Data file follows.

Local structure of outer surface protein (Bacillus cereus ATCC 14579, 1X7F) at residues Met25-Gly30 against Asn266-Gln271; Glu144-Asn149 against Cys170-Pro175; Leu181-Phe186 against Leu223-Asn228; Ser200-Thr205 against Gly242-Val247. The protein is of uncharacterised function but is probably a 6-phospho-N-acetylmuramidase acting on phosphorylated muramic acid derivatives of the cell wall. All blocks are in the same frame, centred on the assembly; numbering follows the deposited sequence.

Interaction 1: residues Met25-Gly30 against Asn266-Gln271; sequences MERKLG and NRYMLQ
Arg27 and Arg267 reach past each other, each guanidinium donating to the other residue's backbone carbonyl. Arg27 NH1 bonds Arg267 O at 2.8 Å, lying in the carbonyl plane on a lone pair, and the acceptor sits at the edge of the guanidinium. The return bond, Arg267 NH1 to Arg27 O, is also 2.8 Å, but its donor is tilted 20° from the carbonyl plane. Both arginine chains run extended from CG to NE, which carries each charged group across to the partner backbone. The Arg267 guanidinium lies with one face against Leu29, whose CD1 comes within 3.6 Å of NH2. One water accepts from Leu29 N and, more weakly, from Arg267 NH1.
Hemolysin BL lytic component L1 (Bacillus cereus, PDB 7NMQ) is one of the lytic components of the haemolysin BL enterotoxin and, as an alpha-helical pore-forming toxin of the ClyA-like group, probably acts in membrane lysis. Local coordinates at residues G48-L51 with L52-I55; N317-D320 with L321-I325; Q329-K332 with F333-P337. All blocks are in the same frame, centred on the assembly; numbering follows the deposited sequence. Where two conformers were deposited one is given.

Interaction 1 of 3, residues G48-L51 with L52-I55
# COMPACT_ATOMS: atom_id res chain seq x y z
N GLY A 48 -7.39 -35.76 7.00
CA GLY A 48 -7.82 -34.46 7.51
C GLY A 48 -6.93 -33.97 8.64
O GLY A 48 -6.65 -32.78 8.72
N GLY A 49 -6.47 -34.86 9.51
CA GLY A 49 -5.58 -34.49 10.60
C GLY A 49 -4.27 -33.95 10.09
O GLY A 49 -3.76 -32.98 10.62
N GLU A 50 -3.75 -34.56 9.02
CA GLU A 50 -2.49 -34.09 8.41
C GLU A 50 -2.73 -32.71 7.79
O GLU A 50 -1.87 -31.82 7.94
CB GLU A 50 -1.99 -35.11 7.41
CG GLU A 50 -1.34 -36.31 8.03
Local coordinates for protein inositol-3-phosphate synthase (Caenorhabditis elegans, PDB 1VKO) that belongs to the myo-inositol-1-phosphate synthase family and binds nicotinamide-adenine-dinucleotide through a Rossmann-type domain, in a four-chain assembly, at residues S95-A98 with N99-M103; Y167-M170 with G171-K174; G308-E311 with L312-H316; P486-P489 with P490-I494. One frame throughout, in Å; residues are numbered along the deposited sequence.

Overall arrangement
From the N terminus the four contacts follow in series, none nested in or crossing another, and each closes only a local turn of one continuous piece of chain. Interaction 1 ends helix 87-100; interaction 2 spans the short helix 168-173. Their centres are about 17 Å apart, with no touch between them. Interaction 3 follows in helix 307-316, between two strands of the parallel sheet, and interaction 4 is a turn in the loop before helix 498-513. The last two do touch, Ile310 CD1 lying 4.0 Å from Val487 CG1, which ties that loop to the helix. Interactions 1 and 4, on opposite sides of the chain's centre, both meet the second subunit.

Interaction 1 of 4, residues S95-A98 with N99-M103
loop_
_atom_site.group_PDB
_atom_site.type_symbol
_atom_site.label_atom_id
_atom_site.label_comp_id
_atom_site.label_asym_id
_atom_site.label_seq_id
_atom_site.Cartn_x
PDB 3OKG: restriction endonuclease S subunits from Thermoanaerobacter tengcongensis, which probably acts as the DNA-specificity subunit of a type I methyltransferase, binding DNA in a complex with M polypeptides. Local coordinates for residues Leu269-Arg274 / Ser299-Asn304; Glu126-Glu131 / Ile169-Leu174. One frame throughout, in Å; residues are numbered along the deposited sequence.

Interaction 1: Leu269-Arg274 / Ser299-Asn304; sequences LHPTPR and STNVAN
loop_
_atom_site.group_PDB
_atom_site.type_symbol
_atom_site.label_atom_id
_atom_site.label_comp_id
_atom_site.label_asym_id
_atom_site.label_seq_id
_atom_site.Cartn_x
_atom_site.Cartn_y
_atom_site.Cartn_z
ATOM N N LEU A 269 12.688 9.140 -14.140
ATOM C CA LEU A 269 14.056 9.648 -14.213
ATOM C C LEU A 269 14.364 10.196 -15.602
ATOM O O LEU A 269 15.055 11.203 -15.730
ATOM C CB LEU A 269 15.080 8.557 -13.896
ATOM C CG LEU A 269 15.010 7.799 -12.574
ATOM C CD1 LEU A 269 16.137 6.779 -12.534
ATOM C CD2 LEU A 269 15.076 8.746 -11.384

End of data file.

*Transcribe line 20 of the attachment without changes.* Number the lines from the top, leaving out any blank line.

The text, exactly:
CG GLU A 50 -1.34 -36.31 8.03